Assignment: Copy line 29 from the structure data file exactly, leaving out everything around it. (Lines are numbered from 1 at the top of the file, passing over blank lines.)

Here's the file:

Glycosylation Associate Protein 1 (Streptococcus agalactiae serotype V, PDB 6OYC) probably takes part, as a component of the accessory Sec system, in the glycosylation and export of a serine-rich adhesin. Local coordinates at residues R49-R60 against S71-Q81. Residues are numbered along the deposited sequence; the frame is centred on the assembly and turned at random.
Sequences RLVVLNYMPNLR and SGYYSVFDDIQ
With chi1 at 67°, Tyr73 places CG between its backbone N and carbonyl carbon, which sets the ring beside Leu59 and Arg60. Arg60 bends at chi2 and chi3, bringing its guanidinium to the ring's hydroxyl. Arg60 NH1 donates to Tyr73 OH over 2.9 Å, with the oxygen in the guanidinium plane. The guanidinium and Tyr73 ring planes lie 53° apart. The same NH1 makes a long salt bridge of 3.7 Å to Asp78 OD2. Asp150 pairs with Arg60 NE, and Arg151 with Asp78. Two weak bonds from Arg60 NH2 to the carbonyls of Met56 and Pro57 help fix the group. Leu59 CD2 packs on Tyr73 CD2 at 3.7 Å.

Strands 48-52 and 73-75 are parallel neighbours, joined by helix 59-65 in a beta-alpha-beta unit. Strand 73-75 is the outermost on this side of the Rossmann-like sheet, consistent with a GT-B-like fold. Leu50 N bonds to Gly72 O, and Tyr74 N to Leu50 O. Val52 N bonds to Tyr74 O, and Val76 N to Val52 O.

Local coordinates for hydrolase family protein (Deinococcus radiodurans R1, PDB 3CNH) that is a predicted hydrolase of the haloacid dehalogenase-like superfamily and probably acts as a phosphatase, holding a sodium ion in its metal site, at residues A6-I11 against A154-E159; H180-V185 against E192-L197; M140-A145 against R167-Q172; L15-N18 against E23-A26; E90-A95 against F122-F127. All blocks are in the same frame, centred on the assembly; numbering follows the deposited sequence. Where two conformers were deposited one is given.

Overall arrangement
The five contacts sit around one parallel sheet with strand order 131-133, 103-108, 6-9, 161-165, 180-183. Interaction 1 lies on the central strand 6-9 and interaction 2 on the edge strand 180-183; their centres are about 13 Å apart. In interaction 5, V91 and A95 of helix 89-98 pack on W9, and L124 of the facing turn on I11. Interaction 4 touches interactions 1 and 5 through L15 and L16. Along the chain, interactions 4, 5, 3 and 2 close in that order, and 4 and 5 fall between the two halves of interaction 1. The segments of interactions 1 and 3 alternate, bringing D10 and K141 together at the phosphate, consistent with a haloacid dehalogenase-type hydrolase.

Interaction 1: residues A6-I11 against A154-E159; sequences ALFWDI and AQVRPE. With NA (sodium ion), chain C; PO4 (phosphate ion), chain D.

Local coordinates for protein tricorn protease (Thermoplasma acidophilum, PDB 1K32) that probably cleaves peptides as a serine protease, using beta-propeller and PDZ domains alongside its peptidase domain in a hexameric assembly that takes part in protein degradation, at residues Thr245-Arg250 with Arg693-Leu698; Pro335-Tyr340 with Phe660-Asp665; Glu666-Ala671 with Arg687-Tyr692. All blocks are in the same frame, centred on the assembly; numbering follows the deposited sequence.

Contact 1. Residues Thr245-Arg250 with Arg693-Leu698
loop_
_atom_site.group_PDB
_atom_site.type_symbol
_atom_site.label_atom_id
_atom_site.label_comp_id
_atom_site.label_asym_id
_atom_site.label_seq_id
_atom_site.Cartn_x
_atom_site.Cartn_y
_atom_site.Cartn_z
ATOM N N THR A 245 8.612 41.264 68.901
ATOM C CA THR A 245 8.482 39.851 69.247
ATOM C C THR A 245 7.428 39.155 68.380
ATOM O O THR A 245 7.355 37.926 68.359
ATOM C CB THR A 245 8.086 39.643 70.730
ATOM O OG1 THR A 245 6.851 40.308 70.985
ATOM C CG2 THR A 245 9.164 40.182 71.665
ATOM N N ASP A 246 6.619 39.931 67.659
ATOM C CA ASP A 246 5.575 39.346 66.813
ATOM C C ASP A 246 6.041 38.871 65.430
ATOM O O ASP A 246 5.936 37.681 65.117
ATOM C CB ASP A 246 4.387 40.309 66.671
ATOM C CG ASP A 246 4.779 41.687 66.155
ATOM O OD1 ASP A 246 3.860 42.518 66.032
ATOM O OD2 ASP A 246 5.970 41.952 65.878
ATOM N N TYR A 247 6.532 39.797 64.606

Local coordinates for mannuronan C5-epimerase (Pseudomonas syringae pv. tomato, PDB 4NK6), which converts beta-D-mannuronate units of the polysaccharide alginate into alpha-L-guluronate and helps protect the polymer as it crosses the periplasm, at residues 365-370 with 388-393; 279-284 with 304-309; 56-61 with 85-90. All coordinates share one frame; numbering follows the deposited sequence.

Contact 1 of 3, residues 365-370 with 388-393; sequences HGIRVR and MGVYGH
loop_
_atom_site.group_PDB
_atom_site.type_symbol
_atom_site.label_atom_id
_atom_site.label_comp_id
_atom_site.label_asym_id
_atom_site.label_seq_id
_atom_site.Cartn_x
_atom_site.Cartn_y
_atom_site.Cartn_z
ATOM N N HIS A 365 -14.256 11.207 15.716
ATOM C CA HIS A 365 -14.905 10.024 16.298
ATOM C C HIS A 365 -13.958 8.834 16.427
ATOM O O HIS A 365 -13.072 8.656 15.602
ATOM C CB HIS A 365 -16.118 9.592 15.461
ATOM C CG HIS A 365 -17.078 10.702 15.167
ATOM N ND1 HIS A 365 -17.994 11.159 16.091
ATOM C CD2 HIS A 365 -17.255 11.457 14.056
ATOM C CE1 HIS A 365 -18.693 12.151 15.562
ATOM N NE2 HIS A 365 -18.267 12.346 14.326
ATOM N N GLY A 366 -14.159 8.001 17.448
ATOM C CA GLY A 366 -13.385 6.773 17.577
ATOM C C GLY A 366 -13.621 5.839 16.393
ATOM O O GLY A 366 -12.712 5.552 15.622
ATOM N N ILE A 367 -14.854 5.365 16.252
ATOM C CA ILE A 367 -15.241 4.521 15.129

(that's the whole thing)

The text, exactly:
ATOM C CA ASP A 246 5.575 39.346 66.813